A new study completed for the Army Corps of Engineers casts doubt about whether Newport News needs a huge new reservoir that would draw water from the Mattaponi River to slake its thirst in the future.
The study by Illinois-based Planning and Management Consultants Ltd. suggests that the city will have less than half of the 40 million gallon a day shortfall that it projects by the year 2040.
That’s mainly because the city’s projection of population growth is too high and the anticipated savings from conservation are too low, according to the study.
City officials immediately challenged the assumptions used in PMCL’s study.
“We do not believe our estimates of need are high, but if they are, then the supply from the reservoir will simply carry us further into the future,” said Randy Hildebrandt, Newport News assistant city manager. “However, if we follow PMCL’s lead and underestimate demands through 2040, the risk is total system failure — an unacceptable consequence for our customers. Dependability and reliability are what our citizens and our customers expect from their water utility.”
Critics, though, see the report as contributing to a “sea change” in opinion about the project, said Billy Mills, executive director the Mattaponi and Pamunkey Rivers Association.
“From our perspective, the PMCL study constitutes a credible and viable third opinion on the entire set of issues and questions about alleged need for the project, and it constitutes an independent peer review by a highly respected national group selected by the Corps for their objectivity,” Mills said. “At this point, it’s hard to find anyone in the community who will talk enthusiastically about supporting this project. It just seems to be coming unglued at the seams.”
The issue is one of a growing number of disputes around the Bay watershed dealing with water supply, as expanding metropolitan areas seek adequate water for anticipated growth.
The new study was the latest twist in the ongoing controversy over the Newport News’ Waterworks plan to build a $121 million, 1,500-acre reservoir in King William County to meet the growing water needs of the Williamsburg-Newport News-Hampton area through the year 2040.
The plan calls for a 3.8-mile-long reservoir on Cohoke Creek, a tributary of the Pamunkey River, by 2005. Up to 75 million gallons of water a day would be drawn from the neighboring Mattaponi River to fill the reservoir.
Numerous environmental groups, the adjacent Mattaponi and Pamunkey tribes, King and Queen County and others oppose the plan. They not only challenge the need for the reservoir, but say it would flood hundreds of acres of wetlands, claim it could change the salinity of the Mattaponi River, and warn that it could threaten Native American cultural resources at the site as well as rare plant species.
In December, the Virginia State Water Control Board approved a permit for the project, but added several limiting conditions. Newport News filed suit challenging the conditions and several environmental groups have filed suit challenging the issuance of the permit. Arguments over those cases were to begin in early summer.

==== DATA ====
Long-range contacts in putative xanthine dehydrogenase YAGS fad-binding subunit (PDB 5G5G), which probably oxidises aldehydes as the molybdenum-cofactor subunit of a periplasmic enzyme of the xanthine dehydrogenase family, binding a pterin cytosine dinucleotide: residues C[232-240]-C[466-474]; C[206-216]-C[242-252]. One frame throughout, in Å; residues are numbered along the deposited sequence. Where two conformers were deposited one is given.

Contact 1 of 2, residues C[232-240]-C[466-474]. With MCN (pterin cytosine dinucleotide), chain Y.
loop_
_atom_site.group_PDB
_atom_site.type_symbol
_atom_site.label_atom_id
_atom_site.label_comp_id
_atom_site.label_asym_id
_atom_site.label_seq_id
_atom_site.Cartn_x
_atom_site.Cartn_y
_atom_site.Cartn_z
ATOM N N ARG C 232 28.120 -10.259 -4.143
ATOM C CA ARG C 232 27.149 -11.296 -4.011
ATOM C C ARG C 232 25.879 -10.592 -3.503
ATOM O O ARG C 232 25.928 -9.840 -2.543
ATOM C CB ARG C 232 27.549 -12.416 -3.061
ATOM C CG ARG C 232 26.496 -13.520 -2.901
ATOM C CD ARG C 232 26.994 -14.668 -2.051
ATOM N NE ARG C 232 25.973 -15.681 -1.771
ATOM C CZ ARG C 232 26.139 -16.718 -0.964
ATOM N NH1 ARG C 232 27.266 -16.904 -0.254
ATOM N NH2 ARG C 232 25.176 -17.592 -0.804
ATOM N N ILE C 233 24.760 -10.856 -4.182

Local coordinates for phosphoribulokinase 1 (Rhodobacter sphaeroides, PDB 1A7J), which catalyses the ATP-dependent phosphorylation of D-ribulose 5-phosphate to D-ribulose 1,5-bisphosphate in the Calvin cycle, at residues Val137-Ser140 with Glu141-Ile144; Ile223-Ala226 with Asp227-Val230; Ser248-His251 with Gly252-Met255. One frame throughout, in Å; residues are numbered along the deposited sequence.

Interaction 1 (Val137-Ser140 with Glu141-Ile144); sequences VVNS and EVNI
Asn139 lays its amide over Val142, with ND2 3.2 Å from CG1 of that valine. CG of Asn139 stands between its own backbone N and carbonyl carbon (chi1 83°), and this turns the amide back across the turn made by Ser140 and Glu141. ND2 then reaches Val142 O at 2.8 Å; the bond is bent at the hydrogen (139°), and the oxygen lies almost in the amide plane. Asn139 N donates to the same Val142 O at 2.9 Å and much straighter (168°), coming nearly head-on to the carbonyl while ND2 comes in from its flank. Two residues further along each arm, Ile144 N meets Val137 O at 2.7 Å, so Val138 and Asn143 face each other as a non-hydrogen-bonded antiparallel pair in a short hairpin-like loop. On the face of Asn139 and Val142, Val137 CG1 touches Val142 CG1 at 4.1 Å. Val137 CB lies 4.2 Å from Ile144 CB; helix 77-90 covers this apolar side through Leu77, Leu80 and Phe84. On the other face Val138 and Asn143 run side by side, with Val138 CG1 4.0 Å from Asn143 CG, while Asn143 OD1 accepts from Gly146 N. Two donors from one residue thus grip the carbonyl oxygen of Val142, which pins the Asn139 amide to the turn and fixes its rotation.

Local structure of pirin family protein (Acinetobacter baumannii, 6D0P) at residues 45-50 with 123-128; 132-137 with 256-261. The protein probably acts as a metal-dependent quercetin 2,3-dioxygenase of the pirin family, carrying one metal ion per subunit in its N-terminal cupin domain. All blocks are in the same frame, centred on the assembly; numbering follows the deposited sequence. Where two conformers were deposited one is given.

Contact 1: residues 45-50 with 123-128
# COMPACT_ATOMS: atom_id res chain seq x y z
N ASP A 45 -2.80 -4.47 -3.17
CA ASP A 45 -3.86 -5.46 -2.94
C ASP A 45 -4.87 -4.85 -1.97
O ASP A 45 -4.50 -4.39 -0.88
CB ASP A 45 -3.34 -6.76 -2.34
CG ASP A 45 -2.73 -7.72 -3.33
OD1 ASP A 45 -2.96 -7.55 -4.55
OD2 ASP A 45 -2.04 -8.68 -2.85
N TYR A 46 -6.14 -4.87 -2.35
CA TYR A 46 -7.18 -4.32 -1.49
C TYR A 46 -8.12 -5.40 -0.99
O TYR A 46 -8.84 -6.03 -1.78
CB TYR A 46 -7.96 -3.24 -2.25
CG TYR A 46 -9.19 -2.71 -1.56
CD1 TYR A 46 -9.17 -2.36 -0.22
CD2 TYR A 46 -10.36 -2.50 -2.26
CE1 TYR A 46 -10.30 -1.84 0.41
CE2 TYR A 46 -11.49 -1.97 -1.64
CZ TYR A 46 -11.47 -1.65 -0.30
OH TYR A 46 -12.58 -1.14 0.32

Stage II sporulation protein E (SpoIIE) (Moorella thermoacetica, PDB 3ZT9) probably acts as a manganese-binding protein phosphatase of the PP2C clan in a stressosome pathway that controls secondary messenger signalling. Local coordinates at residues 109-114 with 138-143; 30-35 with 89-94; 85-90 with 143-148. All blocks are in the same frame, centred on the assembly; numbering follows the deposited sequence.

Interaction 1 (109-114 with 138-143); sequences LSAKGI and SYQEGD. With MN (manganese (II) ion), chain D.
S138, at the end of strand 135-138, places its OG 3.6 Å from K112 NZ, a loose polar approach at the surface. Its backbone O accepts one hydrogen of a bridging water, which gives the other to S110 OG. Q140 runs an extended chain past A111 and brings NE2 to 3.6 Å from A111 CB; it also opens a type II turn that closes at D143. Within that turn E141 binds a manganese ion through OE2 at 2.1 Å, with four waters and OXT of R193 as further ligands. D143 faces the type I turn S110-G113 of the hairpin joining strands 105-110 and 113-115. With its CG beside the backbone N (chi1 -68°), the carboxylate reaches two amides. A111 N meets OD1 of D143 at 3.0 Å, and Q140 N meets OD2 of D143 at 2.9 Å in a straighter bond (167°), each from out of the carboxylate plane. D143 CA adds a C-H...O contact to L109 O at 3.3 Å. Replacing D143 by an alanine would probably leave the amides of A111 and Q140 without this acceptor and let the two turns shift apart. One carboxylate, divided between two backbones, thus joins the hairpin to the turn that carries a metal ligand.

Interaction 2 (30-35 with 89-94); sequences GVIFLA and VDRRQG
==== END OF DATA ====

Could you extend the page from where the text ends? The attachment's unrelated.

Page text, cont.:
Critics of the project say the new study strengthens their argument questioning the need for the reservoir, and say it provides grounds for the State Water Control Board to reopen the permit process.
“The permit was based on a certain set of facts, and like any other permit, it is subject to review by the issuing agency when there is new information,” said Roy Hoagland, an attorney with the Virginia office of the Chesapeake Bay Foundation. “So the question is, will the State Water Control Board do what it is supposed to do and reopen the permit, accept the report, look at that data and revise or revoke the permit?”
The report by the consultant questions whether the population growth and development in the region will create a deficit of nearly 40 million gallons a day by 2040, as Newport News has suggested.
The PMCL study suggests the shortfall will only be half that large — only 16 million to 19 million gallons a day. The difference, according to PMCL, is that Newport News is overly optimistic about future growth and pessimistic about the yield of existing supplies and the ability of conservation efforts to reduce demand.
PMCL is an outside consultant selected by the Corps after questions were raised about the Newport News estimates by opponents of the project and other independent studies.
City officials were preparing a response to the report. But they criticized the study for not using the most recent Virginia data available, and for applying national water demand figures in determining water needs rather than regional figures.
Despite the permit issued by the state, the project cannot go forward unless the Corps also issues a permit. A final decision on that will not come before the end of the year at the soonest, said Pamela Painter, who is heading the Corps’ effort to evaluate the project.
This summer, though, the Corps will likely decide whether to require a supplement to a previously published final Environmental Impact Statement on the project, Painter said. Such a supplement would summarize the findings of studies since the original statement was issued.
If the Corps decides to require a supplement, a final decision on the project would be postponed for months because the supplemental EIS would require two rounds of public comment, and the Corps would have to analyze the comments received before issuing a decision of record.